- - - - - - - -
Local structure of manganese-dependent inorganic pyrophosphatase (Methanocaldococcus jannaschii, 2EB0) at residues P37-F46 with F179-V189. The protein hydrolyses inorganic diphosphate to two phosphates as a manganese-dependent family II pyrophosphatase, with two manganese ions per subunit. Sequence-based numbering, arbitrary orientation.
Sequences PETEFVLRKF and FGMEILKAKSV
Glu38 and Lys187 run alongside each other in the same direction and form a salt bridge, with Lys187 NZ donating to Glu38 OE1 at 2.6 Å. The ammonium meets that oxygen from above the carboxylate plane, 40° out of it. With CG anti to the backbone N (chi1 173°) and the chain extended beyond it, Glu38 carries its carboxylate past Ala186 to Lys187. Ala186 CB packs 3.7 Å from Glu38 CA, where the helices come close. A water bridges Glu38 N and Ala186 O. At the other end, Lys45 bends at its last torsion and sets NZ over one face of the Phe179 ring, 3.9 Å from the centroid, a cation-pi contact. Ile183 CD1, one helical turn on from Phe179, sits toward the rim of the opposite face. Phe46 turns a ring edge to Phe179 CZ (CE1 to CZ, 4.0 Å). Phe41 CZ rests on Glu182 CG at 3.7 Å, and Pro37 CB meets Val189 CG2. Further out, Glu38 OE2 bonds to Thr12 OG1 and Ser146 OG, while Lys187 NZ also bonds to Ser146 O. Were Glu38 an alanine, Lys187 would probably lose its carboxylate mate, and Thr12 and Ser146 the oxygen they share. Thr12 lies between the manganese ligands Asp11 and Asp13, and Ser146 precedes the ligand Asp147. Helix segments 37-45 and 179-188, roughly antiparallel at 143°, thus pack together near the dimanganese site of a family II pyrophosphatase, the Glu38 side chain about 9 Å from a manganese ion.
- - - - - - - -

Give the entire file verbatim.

Local structure of manganese-dependent inorganic pyrophosphatase (Methanocaldococcus jannaschii, 2EB0) at residues P37-F46 with F179-V189. The protein hydrolyses inorganic diphosphate to two phosphates as a manganese-dependent family II pyrophosphatase, with two manganese ions per subunit. Sequence-based numbering, arbitrary orientation.
Sequences PETEFVLRKF and FGMEILKAKSV
Glu38 and Lys187 run alongside each other in the same direction and form a salt bridge, with Lys187 NZ donating to Glu38 OE1 at 2.6 Å. The ammonium meets that oxygen from above the carboxylate plane, 40° out of it. With CG anti to the backbone N (chi1 173°) and the chain extended beyond it, Glu38 carries its carboxylate past Ala186 to Lys187. Ala186 CB packs 3.7 Å from Glu38 CA, where the helices come close. A water bridges Glu38 N and Ala186 O. At the other end, Lys45 bends at its last torsion and sets NZ over one face of the Phe179 ring, 3.9 Å from the centroid, a cation-pi contact. Ile183 CD1, one helical turn on from Phe179, sits toward the rim of the opposite face. Phe46 turns a ring edge to Phe179 CZ (CE1 to CZ, 4.0 Å). Phe41 CZ rests on Glu182 CG at 3.7 Å, and Pro37 CB meets Val189 CG2. Further out, Glu38 OE2 bonds to Thr12 OG1 and Ser146 OG, while Lys187 NZ also bonds to Ser146 O. Were Glu38 an alanine, Lys187 would probably lose its carboxylate mate, and Thr12 and Ser146 the oxygen they share. Thr12 lies between the manganese ligands Asp11 and Asp13, and Ser146 precedes the ligand Asp147. Helix segments 37-45 and 179-188, roughly antiparallel at 143°, thus pack together near the dimanganese site of a family II pyrophosphatase, the Glu38 side chain about 9 Å from a manganese ion.